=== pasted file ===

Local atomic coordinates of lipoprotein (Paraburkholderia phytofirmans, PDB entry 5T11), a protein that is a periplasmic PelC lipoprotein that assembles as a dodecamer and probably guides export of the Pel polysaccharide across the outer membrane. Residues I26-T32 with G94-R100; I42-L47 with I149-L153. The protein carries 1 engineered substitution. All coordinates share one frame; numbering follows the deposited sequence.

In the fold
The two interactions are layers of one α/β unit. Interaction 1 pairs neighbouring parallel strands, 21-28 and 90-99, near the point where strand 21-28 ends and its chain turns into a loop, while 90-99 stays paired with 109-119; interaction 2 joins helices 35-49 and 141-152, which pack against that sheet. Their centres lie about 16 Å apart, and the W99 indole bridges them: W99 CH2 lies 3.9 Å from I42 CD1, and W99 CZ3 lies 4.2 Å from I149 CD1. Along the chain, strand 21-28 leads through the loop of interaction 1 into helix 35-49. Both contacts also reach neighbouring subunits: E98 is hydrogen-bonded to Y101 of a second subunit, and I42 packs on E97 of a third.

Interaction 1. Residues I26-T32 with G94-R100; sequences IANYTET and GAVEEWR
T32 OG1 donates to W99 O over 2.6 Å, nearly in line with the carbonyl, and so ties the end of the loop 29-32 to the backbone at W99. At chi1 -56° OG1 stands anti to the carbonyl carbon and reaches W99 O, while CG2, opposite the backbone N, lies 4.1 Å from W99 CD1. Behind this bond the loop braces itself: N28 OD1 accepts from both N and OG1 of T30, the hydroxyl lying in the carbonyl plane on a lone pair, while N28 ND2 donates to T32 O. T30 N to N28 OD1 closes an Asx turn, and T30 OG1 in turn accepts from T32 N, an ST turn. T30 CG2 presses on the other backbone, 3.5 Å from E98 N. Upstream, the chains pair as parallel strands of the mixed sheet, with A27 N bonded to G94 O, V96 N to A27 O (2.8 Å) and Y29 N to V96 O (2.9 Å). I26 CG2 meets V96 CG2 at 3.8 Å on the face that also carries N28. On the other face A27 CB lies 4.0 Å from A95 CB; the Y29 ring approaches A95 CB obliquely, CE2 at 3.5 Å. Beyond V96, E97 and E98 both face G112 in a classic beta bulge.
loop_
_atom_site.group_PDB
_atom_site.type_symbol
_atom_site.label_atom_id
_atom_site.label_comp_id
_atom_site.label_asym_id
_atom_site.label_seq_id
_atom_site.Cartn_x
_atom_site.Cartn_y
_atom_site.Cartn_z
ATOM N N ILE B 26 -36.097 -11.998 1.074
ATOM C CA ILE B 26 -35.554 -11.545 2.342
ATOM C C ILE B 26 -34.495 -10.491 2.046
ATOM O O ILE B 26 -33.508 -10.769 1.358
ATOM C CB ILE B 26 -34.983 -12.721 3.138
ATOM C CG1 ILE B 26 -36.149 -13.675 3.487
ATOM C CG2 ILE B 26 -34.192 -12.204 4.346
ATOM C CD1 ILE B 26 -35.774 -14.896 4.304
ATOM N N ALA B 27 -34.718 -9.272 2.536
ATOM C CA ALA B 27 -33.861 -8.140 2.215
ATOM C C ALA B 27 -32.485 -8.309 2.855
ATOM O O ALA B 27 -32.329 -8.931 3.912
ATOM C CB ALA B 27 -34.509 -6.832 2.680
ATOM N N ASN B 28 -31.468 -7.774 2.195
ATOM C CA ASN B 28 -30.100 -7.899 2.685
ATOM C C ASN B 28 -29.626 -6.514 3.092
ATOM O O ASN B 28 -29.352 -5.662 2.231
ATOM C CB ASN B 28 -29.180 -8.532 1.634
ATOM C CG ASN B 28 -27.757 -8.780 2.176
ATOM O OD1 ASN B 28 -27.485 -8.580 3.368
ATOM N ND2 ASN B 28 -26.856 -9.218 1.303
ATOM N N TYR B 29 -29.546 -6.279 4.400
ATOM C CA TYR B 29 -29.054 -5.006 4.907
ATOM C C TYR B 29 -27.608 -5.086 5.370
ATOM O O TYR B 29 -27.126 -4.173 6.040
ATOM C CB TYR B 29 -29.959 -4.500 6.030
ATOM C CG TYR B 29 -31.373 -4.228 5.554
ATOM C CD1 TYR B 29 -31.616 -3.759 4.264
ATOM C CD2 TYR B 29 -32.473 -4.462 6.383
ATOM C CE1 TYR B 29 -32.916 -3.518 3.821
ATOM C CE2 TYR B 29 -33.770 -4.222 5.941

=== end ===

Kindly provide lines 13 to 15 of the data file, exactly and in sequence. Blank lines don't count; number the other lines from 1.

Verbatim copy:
_atom_site.Cartn_x
_atom_site.Cartn_y
_atom_site.Cartn_z